The working paper offers an inductive approach to identifying what rights-based claims have been documented in the context of resource extraction. Drawing from a substantial literature review informed by the principles and steps of systematic review, we were able to form a generalized typology of rights-based claims that encompassed environmental justice, Indigenous rights and land claims, and artisanal and small-scale mining rights.
Despite new developments in, and spaces for, rights-based claims in the context of extractive industry development, much remains to be done to support rights claimants. Too often, Indigenous Peoples and local communities suffer from the consequences of extractive industries. While international mechanisms and the principles of environmental justice provide pathways for rights-based claim-making, recourse measures are still hard-fought and resource-intense efforts that are difficult to sustain for many rights holders.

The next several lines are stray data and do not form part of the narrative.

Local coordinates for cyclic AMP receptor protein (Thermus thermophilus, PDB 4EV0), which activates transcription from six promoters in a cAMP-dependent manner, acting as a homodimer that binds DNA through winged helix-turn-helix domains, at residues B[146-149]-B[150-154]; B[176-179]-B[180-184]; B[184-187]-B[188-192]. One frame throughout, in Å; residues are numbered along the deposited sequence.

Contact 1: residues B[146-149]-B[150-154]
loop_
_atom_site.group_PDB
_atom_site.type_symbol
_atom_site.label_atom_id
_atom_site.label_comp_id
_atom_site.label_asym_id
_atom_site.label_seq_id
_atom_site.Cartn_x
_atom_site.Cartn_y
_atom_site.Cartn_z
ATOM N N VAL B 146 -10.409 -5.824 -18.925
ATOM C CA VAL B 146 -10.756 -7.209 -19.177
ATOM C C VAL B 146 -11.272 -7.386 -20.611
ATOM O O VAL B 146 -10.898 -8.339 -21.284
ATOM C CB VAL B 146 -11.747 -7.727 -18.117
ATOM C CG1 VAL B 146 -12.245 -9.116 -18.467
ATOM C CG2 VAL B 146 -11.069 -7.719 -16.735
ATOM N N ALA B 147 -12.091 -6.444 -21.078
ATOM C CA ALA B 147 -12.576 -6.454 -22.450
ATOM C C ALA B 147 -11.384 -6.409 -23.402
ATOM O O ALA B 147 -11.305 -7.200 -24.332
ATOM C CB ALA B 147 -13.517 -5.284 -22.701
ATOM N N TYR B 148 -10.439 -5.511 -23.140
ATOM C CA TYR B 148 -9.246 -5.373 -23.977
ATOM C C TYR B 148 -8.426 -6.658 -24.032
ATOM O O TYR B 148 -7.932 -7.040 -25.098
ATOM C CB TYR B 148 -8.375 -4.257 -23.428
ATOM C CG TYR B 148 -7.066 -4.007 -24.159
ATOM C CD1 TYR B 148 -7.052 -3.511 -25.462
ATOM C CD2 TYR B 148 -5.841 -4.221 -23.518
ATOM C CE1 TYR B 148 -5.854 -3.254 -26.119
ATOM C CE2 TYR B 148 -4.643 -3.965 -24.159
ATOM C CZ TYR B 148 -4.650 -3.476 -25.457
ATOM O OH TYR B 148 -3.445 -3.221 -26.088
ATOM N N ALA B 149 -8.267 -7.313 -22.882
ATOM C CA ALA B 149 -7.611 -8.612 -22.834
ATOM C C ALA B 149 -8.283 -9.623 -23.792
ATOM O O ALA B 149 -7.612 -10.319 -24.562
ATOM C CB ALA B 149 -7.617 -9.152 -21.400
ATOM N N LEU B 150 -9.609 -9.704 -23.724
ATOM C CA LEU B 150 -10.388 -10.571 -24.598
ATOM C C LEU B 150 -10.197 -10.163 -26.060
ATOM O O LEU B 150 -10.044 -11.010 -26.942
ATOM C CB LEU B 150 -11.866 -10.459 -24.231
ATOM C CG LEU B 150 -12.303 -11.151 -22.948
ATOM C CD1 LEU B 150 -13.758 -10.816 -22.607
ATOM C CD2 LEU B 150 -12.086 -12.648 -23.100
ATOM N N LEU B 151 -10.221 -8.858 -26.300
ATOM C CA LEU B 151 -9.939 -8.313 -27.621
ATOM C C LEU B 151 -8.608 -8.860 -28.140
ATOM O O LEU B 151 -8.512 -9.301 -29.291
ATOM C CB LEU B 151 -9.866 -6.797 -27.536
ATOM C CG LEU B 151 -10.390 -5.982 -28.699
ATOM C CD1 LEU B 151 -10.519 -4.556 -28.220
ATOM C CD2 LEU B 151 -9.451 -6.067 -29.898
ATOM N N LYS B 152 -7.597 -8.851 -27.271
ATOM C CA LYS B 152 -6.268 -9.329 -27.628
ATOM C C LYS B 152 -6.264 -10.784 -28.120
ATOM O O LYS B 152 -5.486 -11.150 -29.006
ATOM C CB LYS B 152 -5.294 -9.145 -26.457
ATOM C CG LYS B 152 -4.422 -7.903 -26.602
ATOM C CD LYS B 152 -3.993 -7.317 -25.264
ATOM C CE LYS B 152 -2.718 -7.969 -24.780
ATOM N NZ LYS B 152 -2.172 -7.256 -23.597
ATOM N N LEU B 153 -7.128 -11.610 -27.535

The onus for such protections should not rest solely upon the shoulders of rights claimants. In the context of South and Southeast Asia, there is a great deal of room for industry and government to engage with inclusive development and participatory decision-making principles. This includes engaging with, and substantively addressing, the concerns of communities who are affected by resource development. That said, this assessment has ramifications for two important areas: more effective support of rights-based claims and future research on rights-based claims.